Today's News: Our Take


SPLITSVILLE

Ex-LA Laker Rick Fox is soon to be the ex-husband of actress Vanessa Williams. The basketball player filed for divorce this week. The couple have a 4-year-old daughter, Sasha, in addition to their kids from previous relationships. "They are both extremely devoted parents, so the most important thing to them right now is the welfare of their child," Fox's publicist told The Associated Press. "They are committed to working out what's best for her." No reason was given for ending their marriage of five years. read more

Question: On Full House, why ...

Question: On Full House, why did Uncle Jesse's last name change from Cochran to Katsopolis after the first season? Was any explanation given for this in the show? — Tim, Ann Arbor, Mich.

Televisionary: Jesse (John Stamos) and his parents (John Aprea, Yvonne Wilder) changed their names in the beginning of the 1990-91 season after Jesse's Greek grandparents came to visit. They wanted to honor their heritage, and Stamos himself is Greek.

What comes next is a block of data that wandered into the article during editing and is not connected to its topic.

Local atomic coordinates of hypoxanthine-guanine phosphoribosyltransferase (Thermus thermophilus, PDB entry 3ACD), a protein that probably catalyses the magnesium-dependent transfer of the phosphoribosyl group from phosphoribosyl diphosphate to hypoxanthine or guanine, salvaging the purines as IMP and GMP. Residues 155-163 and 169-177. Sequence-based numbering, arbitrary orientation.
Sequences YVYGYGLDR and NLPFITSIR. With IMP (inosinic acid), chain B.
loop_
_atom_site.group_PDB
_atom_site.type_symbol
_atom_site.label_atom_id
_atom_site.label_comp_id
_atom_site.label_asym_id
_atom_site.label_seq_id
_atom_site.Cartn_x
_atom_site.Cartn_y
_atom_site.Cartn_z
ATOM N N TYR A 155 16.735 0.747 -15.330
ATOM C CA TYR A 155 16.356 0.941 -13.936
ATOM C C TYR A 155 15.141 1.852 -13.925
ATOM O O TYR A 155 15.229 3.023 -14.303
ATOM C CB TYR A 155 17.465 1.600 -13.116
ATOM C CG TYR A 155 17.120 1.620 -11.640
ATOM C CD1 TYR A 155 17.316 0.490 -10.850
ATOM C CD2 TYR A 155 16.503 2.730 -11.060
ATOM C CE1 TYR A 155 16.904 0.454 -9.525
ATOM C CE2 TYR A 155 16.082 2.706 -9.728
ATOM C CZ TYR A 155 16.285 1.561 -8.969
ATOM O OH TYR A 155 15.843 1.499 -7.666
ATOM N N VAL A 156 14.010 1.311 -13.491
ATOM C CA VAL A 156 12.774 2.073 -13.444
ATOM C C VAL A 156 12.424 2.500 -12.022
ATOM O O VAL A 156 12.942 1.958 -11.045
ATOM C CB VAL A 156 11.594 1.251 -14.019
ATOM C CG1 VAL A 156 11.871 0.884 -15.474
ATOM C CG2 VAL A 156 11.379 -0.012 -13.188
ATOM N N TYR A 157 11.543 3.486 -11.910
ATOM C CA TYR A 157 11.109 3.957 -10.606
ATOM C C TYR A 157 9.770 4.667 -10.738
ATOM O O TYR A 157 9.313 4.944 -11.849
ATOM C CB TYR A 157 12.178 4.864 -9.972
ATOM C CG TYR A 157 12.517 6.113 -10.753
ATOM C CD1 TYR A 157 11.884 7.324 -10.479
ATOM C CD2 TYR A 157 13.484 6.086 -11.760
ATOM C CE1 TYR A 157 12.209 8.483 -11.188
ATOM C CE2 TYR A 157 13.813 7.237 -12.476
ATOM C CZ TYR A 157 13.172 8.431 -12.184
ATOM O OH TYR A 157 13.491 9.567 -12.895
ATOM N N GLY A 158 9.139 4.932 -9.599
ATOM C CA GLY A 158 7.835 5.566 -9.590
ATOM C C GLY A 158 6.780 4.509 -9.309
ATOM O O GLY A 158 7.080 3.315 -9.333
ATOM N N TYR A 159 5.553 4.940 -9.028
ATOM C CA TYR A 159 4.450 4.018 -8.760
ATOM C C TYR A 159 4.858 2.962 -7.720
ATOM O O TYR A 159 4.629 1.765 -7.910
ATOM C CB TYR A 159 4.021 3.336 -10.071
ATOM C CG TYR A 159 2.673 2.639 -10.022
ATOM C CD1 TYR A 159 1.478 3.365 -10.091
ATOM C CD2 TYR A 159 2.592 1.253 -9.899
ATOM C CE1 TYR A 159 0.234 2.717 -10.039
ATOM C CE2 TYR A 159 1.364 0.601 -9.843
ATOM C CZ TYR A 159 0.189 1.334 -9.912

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Question: I was a fan of Dr. ...

Question: I was a fan of Dr. Quinn, Medicine Woman and remember the change in the actress who played Colleen from Erika Flores to Jessica Bowman. Jessica was okay as Colleen but I never got used to her. What prompted Erika's leaving the show? I remember reading that some of the cast were very protective of her, and a reason for her leaving was never given. Can you help? This has bugged me for some time. Thanks. — Jo, Philadelphia, Pa.

Televisionary: CBS asked all the Quinn cast members to sign a five-year contract. Flores didn't want to commit to that length of time, so she moved on and they replaced her. As I understand it, it was as simple as that.

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Question: I tried to think of ...

Question: I tried to think of the most diplomatic way to put this, but gave up. So here it is: Who was the fat detective with the mustache in the early to mid-'70s? He was played by William somebody. Thanks. — Keith A., Montpelier, Vt.

Televisionary: That was late radio, movie and TV star William Conrad, who died in 1994, Keith. And while I appreciate your trying not to offend, in this case I'd say the word "fat" is perfectly acceptable because Conrad sure thought so. And, of course, after starring on CBS's Cannon for five years beginning in September 1971, he went on to co-star on that network's Jake and the Fatman for five years beginning in September 1987. So it's not like he had a problem with it.